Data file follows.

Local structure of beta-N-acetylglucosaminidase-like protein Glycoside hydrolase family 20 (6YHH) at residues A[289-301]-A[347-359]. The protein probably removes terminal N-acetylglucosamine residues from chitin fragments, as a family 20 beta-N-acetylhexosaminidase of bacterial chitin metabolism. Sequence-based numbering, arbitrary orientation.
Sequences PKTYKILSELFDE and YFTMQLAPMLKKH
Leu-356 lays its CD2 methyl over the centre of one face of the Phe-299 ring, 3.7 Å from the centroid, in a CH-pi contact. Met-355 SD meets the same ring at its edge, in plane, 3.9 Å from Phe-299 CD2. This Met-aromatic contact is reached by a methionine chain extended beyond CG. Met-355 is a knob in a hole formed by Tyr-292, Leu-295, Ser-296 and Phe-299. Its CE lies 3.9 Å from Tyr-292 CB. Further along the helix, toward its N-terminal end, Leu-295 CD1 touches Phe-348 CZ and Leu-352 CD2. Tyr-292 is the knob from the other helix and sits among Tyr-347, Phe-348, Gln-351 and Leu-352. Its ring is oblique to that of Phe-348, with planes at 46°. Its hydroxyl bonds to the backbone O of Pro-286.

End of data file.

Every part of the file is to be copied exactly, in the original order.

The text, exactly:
Local structure of beta-N-acetylglucosaminidase-like protein Glycoside hydrolase family 20 (6YHH) at residues A[289-301]-A[347-359]. The protein probably removes terminal N-acetylglucosamine residues from chitin fragments, as a family 20 beta-N-acetylhexosaminidase of bacterial chitin metabolism. Sequence-based numbering, arbitrary orientation.
Sequences PKTYKILSELFDE and YFTMQLAPMLKKH
Leu-356 lays its CD2 methyl over the centre of one face of the Phe-299 ring, 3.7 Å from the centroid, in a CH-pi contact. Met-355 SD meets the same ring at its edge, in plane, 3.9 Å from Phe-299 CD2. This Met-aromatic contact is reached by a methionine chain extended beyond CG. Met-355 is a knob in a hole formed by Tyr-292, Leu-295, Ser-296 and Phe-299. Its CE lies 3.9 Å from Tyr-292 CB. Further along the helix, toward its N-terminal end, Leu-295 CD1 touches Phe-348 CZ and Leu-352 CD2. Tyr-292 is the knob from the other helix and sits among Tyr-347, Phe-348, Gln-351 and Leu-352. Its ring is oblique to that of Phe-348, with planes at 46°. Its hydroxyl bonds to the backbone O of Pro-286.